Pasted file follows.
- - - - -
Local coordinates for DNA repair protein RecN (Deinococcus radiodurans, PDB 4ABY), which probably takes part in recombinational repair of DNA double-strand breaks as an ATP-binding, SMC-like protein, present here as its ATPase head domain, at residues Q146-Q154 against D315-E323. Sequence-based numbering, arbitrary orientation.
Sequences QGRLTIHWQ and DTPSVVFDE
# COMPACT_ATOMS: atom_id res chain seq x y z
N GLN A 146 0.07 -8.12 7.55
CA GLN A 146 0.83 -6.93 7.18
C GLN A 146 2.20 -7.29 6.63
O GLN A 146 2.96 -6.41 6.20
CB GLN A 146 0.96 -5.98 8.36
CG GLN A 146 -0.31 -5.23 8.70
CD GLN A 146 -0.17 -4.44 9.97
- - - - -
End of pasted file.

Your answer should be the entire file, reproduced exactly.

Local coordinates for DNA repair protein RecN (Deinococcus radiodurans, PDB 4ABY), which probably takes part in recombinational repair of DNA double-strand breaks as an ATP-binding, SMC-like protein, present here as its ATPase head domain, at residues Q146-Q154 against D315-E323. Sequence-based numbering, arbitrary orientation.
Sequences QGRLTIHWQ and DTPSVVFDE
# COMPACT_ATOMS: atom_id res chain seq x y z
N GLN A 146 0.07 -8.12 7.55
CA GLN A 146 0.83 -6.93 7.18
C GLN A 146 2.20 -7.29 6.63
O GLN A 146 2.96 -6.41 6.20
CB GLN A 146 0.96 -5.98 8.36
CG GLN A 146 -0.31 -5.23 8.70
CD GLN A 146 -0.17 -4.44 9.97